By Tim Bawtree, founder and CEO
Last month’s LEAP conference held at was designed to introduce the world to the Kingdom of Saudi Arabia’s significant progress with its digitalisation agenda. Over the course of 3 days not only did over 100,000 delegates visit the 700-plus exhibitors at the conference but major announcements and commitments were made by global tech players including SAP, Ericsson and Huawei. The power of the event to attract such interest is testament to the progress and pace of adoption of cutting- edge technology in the Kingdom.
FIVE-YEAR PLANS DRIVING GROWTH
Of course, this is a direct product of the forward-thinking 5-year plans initiated by the government of KSA. An ambitious set of goals to move government, business and society towards a modern digital economy has provided the driving force for development. The 3 rd five-year plan is now in place with a focus on smart government and has already won awards and the Kingdom now offers over 6,000 e-government services and records 3 billion digital transactions a year. Currently ranked 43 by the UN E-Government Development Index (EGDI), the ambition is to move to 38 this year and be among the top 10 by 2030. By 2025 the digital sector will contribute over 19% of the whole Gross Domestic Product (GDP) of KSA. This compares to less than ten per cent digital contributions to the economies of Europe and the US in 2020. The differences in digital take up can already be seen. In Europe and the US 89% of the population use the internet whilst Saudi Arabia it is a staggering 96%. The relative youth of the population in the region is another factor with the average age of Saudi nationals at 31 years 39 in Europe and the USA.
Spending on digital is already accelerating. Turki Al-Manea, executive director of investment at Saudi Arabia’s Digital Government Authority estimates that spending on digital transformation has already reached nearly $3.2 billion a year. This investment is targeted at cloud computing, emerging technologies such as AI as well as open-source software for government. Crucially, in the same interview Al-Manea stressed that the government was keen to use partnership an allocation models to liberate government assets and infrastructure to the private sector.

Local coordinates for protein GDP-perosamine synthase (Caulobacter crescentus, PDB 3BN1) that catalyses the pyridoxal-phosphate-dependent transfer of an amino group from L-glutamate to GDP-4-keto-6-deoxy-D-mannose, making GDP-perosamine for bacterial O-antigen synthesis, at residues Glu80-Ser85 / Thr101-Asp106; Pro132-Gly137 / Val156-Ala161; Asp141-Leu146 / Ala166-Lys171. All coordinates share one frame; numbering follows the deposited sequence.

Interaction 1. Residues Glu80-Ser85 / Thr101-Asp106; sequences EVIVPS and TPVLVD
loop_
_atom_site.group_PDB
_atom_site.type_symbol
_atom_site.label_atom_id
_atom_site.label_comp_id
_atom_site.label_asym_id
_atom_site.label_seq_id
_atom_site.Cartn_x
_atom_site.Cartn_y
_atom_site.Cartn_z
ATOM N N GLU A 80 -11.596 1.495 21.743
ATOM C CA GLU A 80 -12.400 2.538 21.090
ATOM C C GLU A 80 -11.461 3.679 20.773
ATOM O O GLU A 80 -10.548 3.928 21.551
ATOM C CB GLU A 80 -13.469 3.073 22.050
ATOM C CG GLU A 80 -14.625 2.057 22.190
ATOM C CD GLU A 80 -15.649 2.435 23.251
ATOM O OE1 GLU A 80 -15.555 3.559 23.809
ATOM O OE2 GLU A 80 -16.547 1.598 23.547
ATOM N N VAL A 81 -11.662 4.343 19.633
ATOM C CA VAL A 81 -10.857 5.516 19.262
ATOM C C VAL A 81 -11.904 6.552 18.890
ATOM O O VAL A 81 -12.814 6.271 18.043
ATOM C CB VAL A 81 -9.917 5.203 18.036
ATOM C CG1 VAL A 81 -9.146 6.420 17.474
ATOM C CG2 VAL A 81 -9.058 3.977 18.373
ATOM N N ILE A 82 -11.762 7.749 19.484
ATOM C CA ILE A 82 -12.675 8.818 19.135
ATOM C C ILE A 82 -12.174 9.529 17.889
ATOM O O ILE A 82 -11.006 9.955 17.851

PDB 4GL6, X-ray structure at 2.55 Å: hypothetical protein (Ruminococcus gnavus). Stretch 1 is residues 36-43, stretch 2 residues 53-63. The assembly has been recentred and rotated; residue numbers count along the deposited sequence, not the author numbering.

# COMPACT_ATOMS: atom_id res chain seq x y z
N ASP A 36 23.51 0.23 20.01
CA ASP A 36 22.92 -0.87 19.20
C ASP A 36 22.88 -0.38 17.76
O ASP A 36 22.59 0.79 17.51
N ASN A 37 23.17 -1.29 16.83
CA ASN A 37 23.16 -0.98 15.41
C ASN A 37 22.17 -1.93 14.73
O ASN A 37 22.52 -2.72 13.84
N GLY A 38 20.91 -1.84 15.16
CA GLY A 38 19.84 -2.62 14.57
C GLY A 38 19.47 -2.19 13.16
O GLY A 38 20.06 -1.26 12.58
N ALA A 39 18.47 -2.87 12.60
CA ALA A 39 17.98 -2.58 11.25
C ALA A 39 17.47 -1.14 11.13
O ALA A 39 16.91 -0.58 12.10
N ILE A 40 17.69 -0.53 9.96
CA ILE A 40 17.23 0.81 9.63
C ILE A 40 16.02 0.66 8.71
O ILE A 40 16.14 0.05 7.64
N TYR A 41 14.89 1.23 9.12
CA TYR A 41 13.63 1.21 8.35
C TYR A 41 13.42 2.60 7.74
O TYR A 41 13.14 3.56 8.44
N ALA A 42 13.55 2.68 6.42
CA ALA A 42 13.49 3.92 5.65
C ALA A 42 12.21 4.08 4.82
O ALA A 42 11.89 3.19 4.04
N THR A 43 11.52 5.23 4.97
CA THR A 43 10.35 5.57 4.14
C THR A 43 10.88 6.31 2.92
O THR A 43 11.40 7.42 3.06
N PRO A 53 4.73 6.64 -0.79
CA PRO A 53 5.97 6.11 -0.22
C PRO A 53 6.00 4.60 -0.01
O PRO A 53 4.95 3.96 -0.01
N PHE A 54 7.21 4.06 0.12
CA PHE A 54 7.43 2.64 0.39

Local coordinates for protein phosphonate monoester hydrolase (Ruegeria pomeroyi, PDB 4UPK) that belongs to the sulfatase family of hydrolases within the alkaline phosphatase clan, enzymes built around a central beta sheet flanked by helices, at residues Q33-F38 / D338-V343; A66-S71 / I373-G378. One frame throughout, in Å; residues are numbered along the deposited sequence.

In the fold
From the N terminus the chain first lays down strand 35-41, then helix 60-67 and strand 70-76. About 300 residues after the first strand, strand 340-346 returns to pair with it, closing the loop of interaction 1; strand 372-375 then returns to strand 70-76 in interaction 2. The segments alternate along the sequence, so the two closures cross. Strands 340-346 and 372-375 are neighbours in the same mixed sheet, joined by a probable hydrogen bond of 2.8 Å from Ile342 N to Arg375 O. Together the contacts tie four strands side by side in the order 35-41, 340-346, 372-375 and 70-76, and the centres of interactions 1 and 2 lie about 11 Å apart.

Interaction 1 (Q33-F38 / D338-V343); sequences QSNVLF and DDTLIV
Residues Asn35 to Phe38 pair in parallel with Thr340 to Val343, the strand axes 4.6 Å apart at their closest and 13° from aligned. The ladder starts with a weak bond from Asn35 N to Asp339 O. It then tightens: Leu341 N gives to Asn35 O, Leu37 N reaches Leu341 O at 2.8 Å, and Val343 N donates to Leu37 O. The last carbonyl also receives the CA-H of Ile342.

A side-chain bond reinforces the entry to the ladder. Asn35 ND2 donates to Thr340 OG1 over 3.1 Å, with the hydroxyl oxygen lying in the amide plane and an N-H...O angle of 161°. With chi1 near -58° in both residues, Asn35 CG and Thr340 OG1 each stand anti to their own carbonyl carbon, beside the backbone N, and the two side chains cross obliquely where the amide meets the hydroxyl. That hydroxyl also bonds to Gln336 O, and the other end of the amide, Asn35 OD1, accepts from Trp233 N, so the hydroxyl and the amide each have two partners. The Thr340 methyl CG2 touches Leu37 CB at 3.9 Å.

DEMAND FOR DIGITAL INFRASTRUCTURE
All of this progress is creating huge demand for data centres as the critical infrastructure of the digital economy. As suggested above, partnership models will be critical to ensure that the modern, high-tech, and highly sustainable facilities needed can be built fast enough. Data centre design, build and operation is a complex business requiring specialist expertise. Even finding suitable sites, close to where services are needed, but secure, and with resilient connections to both power and the fibre-optic cables that link them to the global internet, requires detailed planning and experience.
To deliver the clouds that form the foundation of government, private sector and consumer use of digital services, the Kingdom is also increasingly successful in attracting the ‘hyperscale’ global cloud service providers. The likes of Amazon Web Services, Google and Microsoft are all on the hunt for suitable sites and solutions to provide regional clouds and require data centres to host them. Although these mega-players will build and operate their own facilities, the sheer pace of growth means that they also need partners to help establish services to meet demand fast.
PARTNERSHIP FOR DELIVERY
It is against this backdrop of ambitious growth and demand, that Quantum Switch provides a unique solution. Through our joint venture with Saudi Arabia’s leading infrastructure and investment firm Tamasuk, we can deliver expertise and funding to rapidly secure the right sites, design and build data centres, and create flexible operating models that deliver the best value and highest return on investment for government funds. As announced last month, Quantum Switch Tamasuk (QST) has already been awarded contracts to design, deliver and operate six 50MW data centres across the Kingdom in the next five years. Work is already underway with hyperscale tenants already agreed for the first facility due to open later this year.
The award of these keystone contracts by the Ministry for Communications and IT (MCIT) of KSA emphasises the faith the government has in the skills, capabilities and experience of QST to contribute to this crucial backbone of its digital transformation. Building on this we will help both public and private sector organisations make the best use of cloud and digital technologies to rapidly accelerate growth and development. As such, we expect our model and approach to lead to many more opportunities to support digitalisation in KSA and across the region.